Another popular remedy was smoking. Puffing on a cigar, while tending to the sick, was believed to protect the smoker from contracting the virus. Belief in the medicinal properties of tobacco has long been widespread, and records from the folklife collection of the National Museum of Iceland show that using tobacco to cure wounds and relieve toothache was common well into the 20th century. In 1918 a variety of cigars was available in stores in Reykjavík. Import figures show that there was a marked increase in the sale of cigars and cigarettes in 1918 compared to previous years, while there was a similar decrease in the sale of pipe and chewing tobacco. It is possible that the influenza precipitated a change in the mainstream method of tobacco consumption.
While the miasma theory of disease spreading with “bad air” from rotting matter in the ground had long been replaced by germ theory in 1918, the influenza pandemic led people to speculate on the risk of contagion by inhaling the virus. It also brought into focus the often deplorable conditions of the poor in a fast growing town; overcrowded, stuffy and humid apartments in cellars and sheds. We see similar concerns in today’s debates on the risks of airborne contagion; the effectiveness of masks or the 2-metre rule, and the role of air-conditioning systems in spreading the disease. It is no wonder, then, that people should resort to strong-smelling substances, like terpenes and tobacco, to protect themselves.
Prescription liquor and Hoffman’s drops
While the medical community was divided on the usefulness of alcohol as medicine, many doctors prescribed it for a variety of common illnesses. Under the influence of a strong temperance movement, Icelandic voters had supported prohibition which came into effect in 1915. Doctors lobbied hard for exemptions that allowed pharmacies to import certain kinds of alcohol as medicine. The permitted types were neutral or concentrated spirit, brandy, red wine, port, sherry, and Malaga wine. Soon after, a public debate about the “læknabrennivín” (“doctors’ booze”) or prescription liquor ensued. Looking at import figures, it seems clear that at least some doctors prescribed excessive amounts of alcohol to patients during prohibition, which ended in 1936.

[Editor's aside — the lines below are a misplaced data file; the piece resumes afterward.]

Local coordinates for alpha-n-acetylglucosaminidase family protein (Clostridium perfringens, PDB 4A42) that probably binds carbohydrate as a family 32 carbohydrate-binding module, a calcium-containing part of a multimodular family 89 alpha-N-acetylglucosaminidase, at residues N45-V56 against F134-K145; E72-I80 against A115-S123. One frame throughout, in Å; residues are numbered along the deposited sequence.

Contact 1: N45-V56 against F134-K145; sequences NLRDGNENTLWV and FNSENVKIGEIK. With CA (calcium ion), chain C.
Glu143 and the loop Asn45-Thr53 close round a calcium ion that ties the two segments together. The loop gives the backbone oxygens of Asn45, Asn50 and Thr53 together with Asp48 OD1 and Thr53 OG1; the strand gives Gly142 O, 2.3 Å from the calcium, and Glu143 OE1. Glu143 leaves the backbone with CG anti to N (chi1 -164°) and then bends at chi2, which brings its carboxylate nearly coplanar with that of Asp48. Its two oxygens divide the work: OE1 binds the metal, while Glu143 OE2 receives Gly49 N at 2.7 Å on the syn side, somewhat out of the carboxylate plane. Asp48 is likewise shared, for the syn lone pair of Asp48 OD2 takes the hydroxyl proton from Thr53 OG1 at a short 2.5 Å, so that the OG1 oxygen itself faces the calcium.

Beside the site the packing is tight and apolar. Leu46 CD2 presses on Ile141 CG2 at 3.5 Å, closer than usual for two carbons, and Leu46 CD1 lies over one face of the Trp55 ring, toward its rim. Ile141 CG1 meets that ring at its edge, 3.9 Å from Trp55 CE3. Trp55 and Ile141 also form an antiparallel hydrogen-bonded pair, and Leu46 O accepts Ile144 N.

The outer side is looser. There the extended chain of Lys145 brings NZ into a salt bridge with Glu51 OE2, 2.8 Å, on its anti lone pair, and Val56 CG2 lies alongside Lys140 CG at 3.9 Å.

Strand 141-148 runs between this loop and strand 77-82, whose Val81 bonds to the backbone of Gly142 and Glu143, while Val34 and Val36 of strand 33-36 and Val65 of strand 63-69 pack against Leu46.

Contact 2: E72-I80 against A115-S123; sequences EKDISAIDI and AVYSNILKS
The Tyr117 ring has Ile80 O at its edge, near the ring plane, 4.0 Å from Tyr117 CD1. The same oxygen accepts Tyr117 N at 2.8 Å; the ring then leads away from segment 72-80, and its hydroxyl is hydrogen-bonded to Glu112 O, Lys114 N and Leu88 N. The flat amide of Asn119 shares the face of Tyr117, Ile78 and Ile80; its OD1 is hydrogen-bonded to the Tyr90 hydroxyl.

No known medicines were proven to work against the influenza, so both doctors and laypeople resorted to a variety of remedies to fight the most obvious symptoms: coughs, chest pains, and burning fever. The pharmacy had recently had a delivery of aspirin pills from the US, and these were used to quell fever, along with quinine. No tablet presses were available in Iceland at the time. Alcohol, especially brandy, was used to “ease the suffering” of patients. It was also widely used as a preventive, both by doctors and the public. Anecdotes about drunkards that never got sick circulated widely, and some doctors were known to drink before making house calls. One doctor always carried with him a thermos flask with toddy that he would drink one cup of every time he visited a patient during the pandemic. Volunteers tending to the dead held brandy in their mouths, believing this would prevent contracting the flu. Fortunately, the pharmacy had just acquired a large barrel of brandy that was sold with prescriptions under the pharmaceutical name spiritus vini gallici.
Another remedy that was widely used for relieving cold symptoms was the famous aetheris spiritus compositus, or Hoffmann’s drops. Named after the German 18th century doctor and chemist Friedrich Hoffmann, these were a mixture of alcohol and diethyl ether, which is also used as an anaesthetic. While not as pleasant as brandy, they were reportedly abused as a “household booze” during the prohibition era. In 1918, they could be acquired from the pharmacy without prescription in limited amounts. In Iceland Hoffmann’s drops were for a very long time the go-to medicine for a variety of ailments from the second half of the 19th century to the middle of the 20th. Their use (and abuse) is mentioned in a number of folktales, anecdotes and rhymes. Along with a few other such “drops” they were part of the standard medicine kit of midwives.
Just like elsewhere in the world, the pandemic had the immediate effect of relaxing the prohibition zeal. While opinion within the medical community was divided, doctors and medical authorities, who believed in the effectiveness of alcohol cures, were instrumental in this. In Norway, for example, authorities distributed half a bottle of brandy to every household because of the influenza. This directly contradicted an earlier ban on hard liquor introduced in 1916. This did not, however, lead to a wholesale abandonment of prohibition in these countries, although its effectiveness, in practice, eroded over time. When prohibition was lifted many years later, both Iceland and Norway passed very strict alcohol laws, influenced by the temperance movement.
Demand for dilutions